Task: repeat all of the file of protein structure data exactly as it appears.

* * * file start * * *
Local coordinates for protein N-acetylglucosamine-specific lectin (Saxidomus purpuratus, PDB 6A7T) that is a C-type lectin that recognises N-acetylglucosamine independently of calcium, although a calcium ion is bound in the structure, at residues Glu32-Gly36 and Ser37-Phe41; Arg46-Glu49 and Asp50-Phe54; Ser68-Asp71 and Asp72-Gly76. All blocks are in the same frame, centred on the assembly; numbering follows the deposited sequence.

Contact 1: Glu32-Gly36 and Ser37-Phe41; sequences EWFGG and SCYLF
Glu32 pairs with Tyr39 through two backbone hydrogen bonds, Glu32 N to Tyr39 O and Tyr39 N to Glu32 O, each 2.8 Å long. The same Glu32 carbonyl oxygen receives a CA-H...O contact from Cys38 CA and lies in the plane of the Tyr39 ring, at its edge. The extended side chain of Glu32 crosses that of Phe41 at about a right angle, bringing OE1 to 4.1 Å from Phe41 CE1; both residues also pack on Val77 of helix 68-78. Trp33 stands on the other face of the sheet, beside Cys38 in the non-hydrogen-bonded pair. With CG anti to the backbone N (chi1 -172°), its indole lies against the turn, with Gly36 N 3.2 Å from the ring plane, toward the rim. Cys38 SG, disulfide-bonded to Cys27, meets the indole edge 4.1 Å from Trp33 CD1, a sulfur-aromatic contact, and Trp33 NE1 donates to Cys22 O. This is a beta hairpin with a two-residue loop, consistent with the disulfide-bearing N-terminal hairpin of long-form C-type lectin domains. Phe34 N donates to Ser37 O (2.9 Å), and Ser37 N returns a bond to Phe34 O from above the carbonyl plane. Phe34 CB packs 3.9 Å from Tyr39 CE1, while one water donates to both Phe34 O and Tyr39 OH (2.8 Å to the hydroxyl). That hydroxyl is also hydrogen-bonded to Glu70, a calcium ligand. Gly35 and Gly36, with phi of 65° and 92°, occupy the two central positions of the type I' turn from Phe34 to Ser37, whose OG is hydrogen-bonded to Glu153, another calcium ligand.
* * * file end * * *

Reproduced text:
Local coordinates for protein N-acetylglucosamine-specific lectin (Saxidomus purpuratus, PDB 6A7T) that is a C-type lectin that recognises N-acetylglucosamine independently of calcium, although a calcium ion is bound in the structure, at residues Glu32-Gly36 and Ser37-Phe41; Arg46-Glu49 and Asp50-Phe54; Ser68-Asp71 and Asp72-Gly76. All blocks are in the same frame, centred on the assembly; numbering follows the deposited sequence.

Contact 1: Glu32-Gly36 and Ser37-Phe41; sequences EWFGG and SCYLF
Glu32 pairs with Tyr39 through two backbone hydrogen bonds, Glu32 N to Tyr39 O and Tyr39 N to Glu32 O, each 2.8 Å long. The same Glu32 carbonyl oxygen receives a CA-H...O contact from Cys38 CA and lies in the plane of the Tyr39 ring, at its edge. The extended side chain of Glu32 crosses that of Phe41 at about a right angle, bringing OE1 to 4.1 Å from Phe41 CE1; both residues also pack on Val77 of helix 68-78. Trp33 stands on the other face of the sheet, beside Cys38 in the non-hydrogen-bonded pair. With CG anti to the backbone N (chi1 -172°), its indole lies against the turn, with Gly36 N 3.2 Å from the ring plane, toward the rim. Cys38 SG, disulfide-bonded to Cys27, meets the indole edge 4.1 Å from Trp33 CD1, a sulfur-aromatic contact, and Trp33 NE1 donates to Cys22 O. This is a beta hairpin with a two-residue loop, consistent with the disulfide-bearing N-terminal hairpin of long-form C-type lectin domains. Phe34 N donates to Ser37 O (2.9 Å), and Ser37 N returns a bond to Phe34 O from above the carbonyl plane. Phe34 CB packs 3.9 Å from Tyr39 CE1, while one water donates to both Phe34 O and Tyr39 OH (2.8 Å to the hydroxyl). That hydroxyl is also hydrogen-bonded to Glu70, a calcium ligand. Gly35 and Gly36, with phi of 65° and 92°, occupy the two central positions of the type I' turn from Phe34 to Ser37, whose OG is hydrogen-bonded to Glu153, another calcium ligand.